Rape as a Weapon of Genocide: Systematic Sexual Abuse Within China’s Internment Camps

Rape as a Weapon of Genocide: Systematic Sexual Abuse Within China’s Internment Camps

Author’s note: This article contains mentions of rape, sexual assault, and genocide. Reader’s discretion is advised.

Since 2017, the Chinese government has surveilled and forcibly detained citizens who are part of the Uighur ethnic and religious community, who represent 11 million of the total population. Of this Muslim Turik minority group, more than one million have been detained on the basis of their religious beliefs, in a network of internment camps in the region of Xinjiang. The Chinese government has denied this, covering up the allegations by claiming them to be “re-education” camps meant to address religious extremism.

In reality, those being targeted are innocent individuals who are identified as being part of the minority group perceived to be disloyal to the Communist Party. Those detained are having to do forced labor and undergo forced sterilizations and experiments — all things considered, the Uighur minority appear to be undergoing a state-sanctioned genocide. The US recently emphasized this by calling it as such. Mike Pompeo, the US Secretary of State, called it “the stain of the century.”

While all these characteristics are emblematic of genocide, so is the recent news of rape occurring within the camps. Uighur women are subject to rape, sexual assault, and torture.

 A BBC article published two weeks ago broke the news coming from the voices of former detainees and a prison guard, who witnessed mass rape, sexual abuse, and torture. The article recounts Tursunay Ziawudun’s experience, in particular. She was subject to nine months of human rights abuses and witnessed gross atrocities. She explained that 14 women would sleep in a cell with horrible conditions. Throughout the night, women would be taken out of their cells to be sexually assaulted and tortured by police officers. All were subject to torture and “re-education” designed to remove them of their culture, language, and religion.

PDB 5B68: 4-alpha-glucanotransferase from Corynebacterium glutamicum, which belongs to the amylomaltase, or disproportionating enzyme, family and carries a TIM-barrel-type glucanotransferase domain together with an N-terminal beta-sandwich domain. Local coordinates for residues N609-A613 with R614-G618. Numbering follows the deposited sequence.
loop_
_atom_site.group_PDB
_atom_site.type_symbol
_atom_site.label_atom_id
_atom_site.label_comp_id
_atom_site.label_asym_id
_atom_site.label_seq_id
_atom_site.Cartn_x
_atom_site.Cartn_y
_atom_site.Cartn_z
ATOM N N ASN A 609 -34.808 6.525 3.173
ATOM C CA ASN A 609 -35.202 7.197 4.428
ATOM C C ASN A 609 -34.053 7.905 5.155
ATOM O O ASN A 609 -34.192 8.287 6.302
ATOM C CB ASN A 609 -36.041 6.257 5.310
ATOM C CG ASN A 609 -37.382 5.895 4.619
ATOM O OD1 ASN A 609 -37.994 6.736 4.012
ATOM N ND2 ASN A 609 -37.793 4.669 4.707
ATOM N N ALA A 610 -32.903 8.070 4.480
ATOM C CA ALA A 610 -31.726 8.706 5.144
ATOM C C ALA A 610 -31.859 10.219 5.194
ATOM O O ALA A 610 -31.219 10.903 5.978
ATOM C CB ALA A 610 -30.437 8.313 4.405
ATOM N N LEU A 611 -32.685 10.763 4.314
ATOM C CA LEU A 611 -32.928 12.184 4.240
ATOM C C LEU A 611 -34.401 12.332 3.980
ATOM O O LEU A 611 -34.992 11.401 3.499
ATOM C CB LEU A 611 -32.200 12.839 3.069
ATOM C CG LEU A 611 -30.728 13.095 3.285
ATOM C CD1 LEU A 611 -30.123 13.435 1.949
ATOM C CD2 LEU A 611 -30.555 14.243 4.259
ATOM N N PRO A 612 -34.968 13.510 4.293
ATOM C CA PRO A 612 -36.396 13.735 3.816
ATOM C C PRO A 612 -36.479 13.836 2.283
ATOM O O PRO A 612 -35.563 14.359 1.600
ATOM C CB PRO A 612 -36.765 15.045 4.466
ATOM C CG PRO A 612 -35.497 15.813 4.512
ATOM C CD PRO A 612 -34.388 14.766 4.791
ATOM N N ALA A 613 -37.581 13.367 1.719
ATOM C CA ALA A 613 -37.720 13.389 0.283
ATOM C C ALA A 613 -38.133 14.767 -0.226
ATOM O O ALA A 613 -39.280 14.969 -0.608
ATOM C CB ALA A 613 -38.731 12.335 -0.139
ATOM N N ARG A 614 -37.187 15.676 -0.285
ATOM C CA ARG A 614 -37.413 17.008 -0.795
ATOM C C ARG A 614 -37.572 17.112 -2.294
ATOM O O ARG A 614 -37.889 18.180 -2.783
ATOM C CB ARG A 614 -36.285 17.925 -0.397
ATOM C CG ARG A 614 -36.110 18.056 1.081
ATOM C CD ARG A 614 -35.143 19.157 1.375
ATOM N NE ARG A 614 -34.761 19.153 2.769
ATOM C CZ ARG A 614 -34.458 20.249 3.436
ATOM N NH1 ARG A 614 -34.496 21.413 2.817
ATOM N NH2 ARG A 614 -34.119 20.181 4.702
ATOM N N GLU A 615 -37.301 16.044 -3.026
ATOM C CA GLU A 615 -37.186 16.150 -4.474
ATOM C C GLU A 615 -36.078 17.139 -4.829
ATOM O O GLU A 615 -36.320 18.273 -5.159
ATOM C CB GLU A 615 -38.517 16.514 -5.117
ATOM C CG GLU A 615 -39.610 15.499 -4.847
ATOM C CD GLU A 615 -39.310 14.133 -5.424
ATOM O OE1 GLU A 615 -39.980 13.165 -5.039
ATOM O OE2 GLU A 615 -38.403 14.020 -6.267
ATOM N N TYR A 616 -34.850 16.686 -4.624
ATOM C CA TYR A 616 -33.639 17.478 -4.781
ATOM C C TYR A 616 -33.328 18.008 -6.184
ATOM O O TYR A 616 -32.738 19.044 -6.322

While “re-education” has been a central feature of Chinese internment camps, so has the culture of rape. Due to the intersection of gender and ethno-religious identity, Uighur women experience a unique kind of oppression within these camps. Ultimately, according to Allison Ruby Reid-Cunningham in her piece “Rape as a Weapon of Genocide,” the female population is a target for sexual assault because the act not only breaks her, but helps create a rift throughout her whole community. In Ziawudun’s words, what she witnessed and experienced “[was] designed to destroy everyone’s spirit.” 

Sadly, China is not an isolated case. The Chinese government’s efforts fall within a long history of women’s bodies becoming sites of abuse during genocide. Looking at genocides in Rwanda, Myanmar, and Bosnia, for example, women’s bodies acted as sites for inflicting ethnic cleansing across all of these cases. China is only the most recent case in this disturbing trend. 

The reasons for this trend is best explained by Susan Brownmillier; “Man’s discovery that his genitals could serve as a weapon to generate fear must rank as one of the most important discoveries of prehistoric times along with the use of fire and the first crude stone axe.”

The act of rape is an act of intent because it not only seeks to “cleanse” the victim, but also seeks to harm her for this purpose. Rape is meant to hurt the individual and affects them as such. It is a tactic to humiliate, dominate, and instill fear.

Therefore, during genocide, females become prime targets of rape because rape works to destroy the spirit. For example, Ziawudun shares how her cellmate returned from her abuse “completely different… she wouldn’t speak to anyone, she sat quietly staring as if in a trance.” The impact sexual violence on the individual cannot be overlooked. It extends far beyond her —it strategically works to ‘cleanse’ the whole community.